While there is some merit in Google’s delay to allow more time for replacement solutions to be implemented, if you keep moving the finish line, then no one will ever finish the race. And while it may be admirable for Google to claim they are helping the advertising industry cope with the end of cookies, let’s be honest here, Google stands to lose just as much as the advertisers in their own business. From a consumer perspective, this creates an incentive for consumers to move away from Chrome to other browsers where cookies are already being blocked. If you’re in the Apple ecosystem, you’re probably shaking your head at this because you’ve likely already opted out of every current tracking tech. How many consumers will choose to migrate to other browsers now because they favor privacy over tracking? The bottom line is without a clear target date, there is less incentive for new technology to be fully developed to replace cookies and for advertisers to adopt it. Sure, you need time to fully bake the… Read more »
Melissa Minkow

I very much agree. While I appreciate that they’re being transparent about wanting to get it right, there are clear motives for Google in delaying this transition.

Ryan Mathews

Privacy and targeting are inherently contradictory forces. Google’s delay should be seen as a negative for retail marketing teams because it buys Google time to find new ways to monopolize — and therefore monetize — consumer data.The race is to see which entity or entities can gain control of data flow and analytics, and I don’t see Big Tech backing off anytime soon.

Venky Ramesh

If there is anything we have learned from the pandemic experience it is that a real sense of urgency serves as a key motivator for driving innovation. While Google’s desire to discuss and deliberate a fully baked solution may make sense to them for their own reasons, the extended deadline may slow innovation.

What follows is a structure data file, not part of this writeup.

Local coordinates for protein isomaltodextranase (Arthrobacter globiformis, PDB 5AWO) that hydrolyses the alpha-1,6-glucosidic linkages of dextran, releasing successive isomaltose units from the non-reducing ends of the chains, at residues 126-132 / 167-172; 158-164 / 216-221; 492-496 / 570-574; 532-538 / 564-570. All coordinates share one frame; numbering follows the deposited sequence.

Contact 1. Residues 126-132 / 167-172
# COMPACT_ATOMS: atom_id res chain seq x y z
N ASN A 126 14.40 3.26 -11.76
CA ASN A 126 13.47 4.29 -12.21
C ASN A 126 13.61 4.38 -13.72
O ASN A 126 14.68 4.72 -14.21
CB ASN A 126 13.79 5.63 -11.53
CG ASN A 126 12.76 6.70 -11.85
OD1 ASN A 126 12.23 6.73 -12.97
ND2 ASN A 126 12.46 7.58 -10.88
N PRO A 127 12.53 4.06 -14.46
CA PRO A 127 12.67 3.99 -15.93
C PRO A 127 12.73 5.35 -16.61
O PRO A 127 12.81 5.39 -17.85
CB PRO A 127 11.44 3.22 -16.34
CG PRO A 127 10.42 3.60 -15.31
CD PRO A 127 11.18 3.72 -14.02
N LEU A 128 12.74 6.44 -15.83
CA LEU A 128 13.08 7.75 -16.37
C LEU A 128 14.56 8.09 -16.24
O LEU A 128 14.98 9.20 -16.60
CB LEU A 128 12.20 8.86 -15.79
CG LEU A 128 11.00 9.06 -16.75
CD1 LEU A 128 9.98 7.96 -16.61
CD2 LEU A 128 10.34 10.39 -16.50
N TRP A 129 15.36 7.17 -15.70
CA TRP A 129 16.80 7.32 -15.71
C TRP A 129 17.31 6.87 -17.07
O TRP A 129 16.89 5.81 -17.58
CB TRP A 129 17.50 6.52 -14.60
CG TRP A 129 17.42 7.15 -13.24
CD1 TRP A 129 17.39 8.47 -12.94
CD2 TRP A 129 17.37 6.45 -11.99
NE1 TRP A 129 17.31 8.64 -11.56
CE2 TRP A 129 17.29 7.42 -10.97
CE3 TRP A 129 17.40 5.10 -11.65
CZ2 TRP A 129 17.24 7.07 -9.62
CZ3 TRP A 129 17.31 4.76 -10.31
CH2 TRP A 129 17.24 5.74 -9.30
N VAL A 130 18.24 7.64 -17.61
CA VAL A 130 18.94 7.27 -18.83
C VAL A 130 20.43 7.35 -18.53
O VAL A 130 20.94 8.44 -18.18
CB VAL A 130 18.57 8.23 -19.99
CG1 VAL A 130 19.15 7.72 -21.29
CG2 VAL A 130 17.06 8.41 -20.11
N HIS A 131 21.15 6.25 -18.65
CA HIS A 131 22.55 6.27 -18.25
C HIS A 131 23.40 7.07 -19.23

Rick Watson

Cookies are wired into the HTTP protocol itself between a client (the browser in most cases) and server. The only alternative would be some new industry-wide standard of data exchange – likely wired into Chromium (the largest codebase) and forced on HTTP servers to support.

Doug Garnett

From the advertising world, the people I talk with observe that the mythology of the online behavior-based targeted ad is the problem — not the cookies. So many of my colleagues are celebrating the demise of cookies yet increasingly frustrated by the refusal of clients to hear the mistake they’ve been sold by digital sources.

Studies of AC Fou and others show that the hyper-targeting which digital has sold marketing are highly ineffective. Core to that problem is that digital hyper-targeting sells well inside companies while being entirely ineffective as a way to choose how to best spend your money.

Ian Leslie

“…frustrated by the refusal of clients to hear the mistake they’ve been sold by digital sources” Can you unpack that a bit more?

Matt Krepsik
Matt Krepsik
Chief Executive Officer, Quotient
1 year 1 month ago

Ultimately, I think Google’s delay is a positive for retail marketing teams. The shift away from third-party cookies is a natural evolution of adtech, moving consumers towards the next phase of permission-based marketing in which advertisers and retailers offer a clear, fair value exchange to convince consumers to opt in.